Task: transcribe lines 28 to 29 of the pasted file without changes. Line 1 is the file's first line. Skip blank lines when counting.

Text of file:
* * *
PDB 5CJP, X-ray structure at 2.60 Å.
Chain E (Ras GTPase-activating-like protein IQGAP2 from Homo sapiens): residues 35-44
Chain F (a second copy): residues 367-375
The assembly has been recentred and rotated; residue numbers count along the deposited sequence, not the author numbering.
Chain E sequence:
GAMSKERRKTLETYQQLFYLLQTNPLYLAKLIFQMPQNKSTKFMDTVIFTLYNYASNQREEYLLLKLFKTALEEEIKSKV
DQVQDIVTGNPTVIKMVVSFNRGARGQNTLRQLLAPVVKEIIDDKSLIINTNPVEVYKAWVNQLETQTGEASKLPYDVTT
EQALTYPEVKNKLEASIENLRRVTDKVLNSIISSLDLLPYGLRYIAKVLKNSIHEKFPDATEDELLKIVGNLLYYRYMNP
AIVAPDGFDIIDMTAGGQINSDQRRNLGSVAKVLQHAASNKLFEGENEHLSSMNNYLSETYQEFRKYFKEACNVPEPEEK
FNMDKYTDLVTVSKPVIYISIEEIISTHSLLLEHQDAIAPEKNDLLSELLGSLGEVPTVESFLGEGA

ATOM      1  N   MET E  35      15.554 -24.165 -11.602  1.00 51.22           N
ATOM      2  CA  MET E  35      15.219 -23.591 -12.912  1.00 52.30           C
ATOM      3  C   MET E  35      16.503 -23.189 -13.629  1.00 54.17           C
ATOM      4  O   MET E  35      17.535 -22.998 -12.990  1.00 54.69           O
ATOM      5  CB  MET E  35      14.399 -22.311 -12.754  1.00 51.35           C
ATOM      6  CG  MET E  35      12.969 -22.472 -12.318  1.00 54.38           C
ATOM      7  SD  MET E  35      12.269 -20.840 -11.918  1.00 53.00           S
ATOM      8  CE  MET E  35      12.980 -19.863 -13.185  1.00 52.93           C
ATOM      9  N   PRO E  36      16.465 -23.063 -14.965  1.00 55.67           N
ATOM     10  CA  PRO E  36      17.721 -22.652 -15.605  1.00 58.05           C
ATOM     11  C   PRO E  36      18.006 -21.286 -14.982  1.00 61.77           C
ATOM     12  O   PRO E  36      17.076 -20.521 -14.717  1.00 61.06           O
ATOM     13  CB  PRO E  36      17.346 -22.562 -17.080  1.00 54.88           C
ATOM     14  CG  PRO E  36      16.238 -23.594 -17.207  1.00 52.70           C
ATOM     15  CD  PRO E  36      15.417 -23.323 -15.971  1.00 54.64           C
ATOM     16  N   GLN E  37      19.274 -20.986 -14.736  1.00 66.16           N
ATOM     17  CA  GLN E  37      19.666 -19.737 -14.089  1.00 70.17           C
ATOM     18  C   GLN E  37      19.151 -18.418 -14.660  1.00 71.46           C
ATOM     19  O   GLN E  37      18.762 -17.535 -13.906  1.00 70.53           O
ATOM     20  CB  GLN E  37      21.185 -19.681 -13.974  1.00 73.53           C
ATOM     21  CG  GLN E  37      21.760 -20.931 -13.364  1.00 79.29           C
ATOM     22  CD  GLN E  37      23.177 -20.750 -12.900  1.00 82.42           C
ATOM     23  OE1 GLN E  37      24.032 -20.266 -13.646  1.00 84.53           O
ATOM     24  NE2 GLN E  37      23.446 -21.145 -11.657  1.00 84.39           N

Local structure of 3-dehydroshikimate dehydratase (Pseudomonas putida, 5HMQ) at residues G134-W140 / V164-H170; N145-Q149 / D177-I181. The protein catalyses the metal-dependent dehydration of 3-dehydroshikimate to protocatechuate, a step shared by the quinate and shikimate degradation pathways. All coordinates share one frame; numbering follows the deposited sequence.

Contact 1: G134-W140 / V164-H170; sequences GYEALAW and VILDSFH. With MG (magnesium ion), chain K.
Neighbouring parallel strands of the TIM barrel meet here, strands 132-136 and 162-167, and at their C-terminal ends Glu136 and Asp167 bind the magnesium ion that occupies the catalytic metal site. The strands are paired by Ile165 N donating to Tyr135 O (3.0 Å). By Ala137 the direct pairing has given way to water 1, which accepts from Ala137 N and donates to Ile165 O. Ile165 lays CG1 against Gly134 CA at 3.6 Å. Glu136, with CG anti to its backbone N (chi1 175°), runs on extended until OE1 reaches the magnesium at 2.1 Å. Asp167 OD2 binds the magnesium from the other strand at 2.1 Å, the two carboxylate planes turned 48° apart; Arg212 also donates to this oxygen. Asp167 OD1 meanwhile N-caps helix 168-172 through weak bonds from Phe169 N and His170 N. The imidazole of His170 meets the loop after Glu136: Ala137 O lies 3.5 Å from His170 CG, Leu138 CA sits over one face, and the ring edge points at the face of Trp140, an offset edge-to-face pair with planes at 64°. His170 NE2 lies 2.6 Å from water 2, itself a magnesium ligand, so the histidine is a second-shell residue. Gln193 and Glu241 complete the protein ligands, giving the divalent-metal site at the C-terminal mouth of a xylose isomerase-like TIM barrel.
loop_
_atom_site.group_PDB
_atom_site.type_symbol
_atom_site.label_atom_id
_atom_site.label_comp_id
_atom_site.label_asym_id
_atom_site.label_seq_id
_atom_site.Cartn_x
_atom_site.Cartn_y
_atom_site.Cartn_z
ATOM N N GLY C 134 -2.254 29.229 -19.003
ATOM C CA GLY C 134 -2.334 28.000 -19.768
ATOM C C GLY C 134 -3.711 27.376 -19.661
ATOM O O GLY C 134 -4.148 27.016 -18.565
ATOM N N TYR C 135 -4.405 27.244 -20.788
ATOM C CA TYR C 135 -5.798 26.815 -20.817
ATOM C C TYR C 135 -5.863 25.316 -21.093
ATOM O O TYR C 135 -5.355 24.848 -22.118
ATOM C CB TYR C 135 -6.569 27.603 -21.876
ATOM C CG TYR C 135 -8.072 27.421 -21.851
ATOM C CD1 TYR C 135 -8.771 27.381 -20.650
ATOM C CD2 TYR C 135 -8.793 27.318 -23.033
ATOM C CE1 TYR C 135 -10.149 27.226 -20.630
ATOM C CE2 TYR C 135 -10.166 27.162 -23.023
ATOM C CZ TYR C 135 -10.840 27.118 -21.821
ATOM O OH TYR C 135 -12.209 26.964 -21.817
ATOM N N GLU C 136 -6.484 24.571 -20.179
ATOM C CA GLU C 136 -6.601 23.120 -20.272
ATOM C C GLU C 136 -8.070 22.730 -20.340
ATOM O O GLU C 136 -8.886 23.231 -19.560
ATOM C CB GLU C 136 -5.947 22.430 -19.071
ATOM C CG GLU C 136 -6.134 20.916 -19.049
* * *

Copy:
ATOM     18  C   GLN E  37      19.151 -18.418 -14.660  1.00 71.46           C
ATOM     19  O   GLN E  37      18.762 -17.535 -13.906  1.00 70.53           O